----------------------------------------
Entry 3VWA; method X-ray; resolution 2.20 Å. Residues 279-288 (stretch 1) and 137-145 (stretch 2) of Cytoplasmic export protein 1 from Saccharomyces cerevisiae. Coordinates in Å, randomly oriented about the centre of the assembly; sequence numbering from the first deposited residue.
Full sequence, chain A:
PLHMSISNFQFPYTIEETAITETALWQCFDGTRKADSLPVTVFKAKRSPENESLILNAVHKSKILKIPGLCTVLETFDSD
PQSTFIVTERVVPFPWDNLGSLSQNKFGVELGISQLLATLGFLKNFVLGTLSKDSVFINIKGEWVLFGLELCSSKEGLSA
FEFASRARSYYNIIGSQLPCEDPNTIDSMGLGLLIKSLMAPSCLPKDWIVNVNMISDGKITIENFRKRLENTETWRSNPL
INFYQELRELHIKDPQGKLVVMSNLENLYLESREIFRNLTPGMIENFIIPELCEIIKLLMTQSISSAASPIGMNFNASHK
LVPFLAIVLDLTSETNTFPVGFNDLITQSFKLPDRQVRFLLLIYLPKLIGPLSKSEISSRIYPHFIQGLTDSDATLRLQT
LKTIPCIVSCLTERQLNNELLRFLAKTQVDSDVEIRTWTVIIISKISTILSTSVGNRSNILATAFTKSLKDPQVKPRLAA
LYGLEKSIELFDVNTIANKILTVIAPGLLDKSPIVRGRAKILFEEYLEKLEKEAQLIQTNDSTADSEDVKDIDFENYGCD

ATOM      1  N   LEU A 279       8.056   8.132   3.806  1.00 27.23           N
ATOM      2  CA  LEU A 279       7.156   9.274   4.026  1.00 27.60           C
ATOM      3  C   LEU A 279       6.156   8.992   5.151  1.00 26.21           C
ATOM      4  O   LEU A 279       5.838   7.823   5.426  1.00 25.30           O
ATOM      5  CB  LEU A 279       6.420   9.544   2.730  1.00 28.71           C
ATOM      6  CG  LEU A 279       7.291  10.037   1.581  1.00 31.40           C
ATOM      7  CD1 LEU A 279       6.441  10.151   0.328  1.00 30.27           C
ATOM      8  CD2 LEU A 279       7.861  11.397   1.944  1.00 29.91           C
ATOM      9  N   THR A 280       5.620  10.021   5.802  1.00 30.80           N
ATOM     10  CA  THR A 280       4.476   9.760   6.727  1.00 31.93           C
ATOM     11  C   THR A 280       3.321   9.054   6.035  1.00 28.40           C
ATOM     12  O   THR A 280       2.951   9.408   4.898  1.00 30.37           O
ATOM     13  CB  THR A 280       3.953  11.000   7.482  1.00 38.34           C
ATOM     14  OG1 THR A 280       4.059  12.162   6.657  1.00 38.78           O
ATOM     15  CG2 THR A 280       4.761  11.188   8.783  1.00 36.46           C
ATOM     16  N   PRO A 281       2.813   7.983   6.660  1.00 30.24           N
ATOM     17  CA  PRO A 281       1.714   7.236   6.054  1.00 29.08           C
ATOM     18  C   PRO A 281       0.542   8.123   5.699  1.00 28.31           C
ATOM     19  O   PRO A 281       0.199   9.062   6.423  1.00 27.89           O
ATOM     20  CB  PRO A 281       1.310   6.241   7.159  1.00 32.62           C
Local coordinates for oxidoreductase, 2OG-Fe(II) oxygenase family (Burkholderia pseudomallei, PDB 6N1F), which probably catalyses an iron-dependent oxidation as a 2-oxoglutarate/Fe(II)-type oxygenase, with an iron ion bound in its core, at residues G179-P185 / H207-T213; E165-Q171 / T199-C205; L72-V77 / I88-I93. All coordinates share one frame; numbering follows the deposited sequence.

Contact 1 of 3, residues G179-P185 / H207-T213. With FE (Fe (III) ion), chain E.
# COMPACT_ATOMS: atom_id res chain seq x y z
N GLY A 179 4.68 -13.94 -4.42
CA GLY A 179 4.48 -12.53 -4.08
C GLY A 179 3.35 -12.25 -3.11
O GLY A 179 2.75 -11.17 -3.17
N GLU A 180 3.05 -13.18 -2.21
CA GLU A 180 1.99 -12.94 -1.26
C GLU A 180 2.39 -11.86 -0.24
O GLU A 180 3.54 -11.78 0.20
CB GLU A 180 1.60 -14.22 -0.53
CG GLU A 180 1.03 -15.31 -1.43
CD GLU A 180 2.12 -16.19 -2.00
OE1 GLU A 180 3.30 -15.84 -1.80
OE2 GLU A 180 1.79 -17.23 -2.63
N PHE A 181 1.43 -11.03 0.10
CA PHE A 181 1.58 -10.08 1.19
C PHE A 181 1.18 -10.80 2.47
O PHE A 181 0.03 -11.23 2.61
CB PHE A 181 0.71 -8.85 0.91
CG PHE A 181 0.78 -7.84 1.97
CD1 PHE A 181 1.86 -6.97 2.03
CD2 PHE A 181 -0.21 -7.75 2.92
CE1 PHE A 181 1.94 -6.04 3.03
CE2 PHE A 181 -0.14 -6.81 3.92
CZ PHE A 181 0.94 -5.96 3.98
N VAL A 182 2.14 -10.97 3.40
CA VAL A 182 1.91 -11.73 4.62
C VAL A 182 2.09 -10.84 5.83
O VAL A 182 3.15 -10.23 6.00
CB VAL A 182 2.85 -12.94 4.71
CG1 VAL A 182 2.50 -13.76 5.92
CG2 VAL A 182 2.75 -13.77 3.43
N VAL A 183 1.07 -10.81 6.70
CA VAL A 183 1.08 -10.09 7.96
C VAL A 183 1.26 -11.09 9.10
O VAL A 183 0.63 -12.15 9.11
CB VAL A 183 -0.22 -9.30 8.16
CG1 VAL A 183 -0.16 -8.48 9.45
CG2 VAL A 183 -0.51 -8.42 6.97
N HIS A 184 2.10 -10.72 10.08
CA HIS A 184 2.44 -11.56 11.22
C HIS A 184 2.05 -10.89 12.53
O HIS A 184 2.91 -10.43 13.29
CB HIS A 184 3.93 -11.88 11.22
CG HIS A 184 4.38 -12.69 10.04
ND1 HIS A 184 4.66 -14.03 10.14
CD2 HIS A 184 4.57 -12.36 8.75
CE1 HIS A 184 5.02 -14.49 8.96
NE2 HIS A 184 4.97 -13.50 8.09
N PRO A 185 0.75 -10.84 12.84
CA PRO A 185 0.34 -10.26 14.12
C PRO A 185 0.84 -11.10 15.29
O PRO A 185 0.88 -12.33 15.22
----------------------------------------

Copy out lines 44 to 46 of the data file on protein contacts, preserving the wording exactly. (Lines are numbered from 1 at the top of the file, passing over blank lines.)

OE1 GLU A 180 3.30 -15.84 -1.80
OE2 GLU A 180 1.79 -17.23 -2.63
N PHE A 181 1.43 -11.03 0.10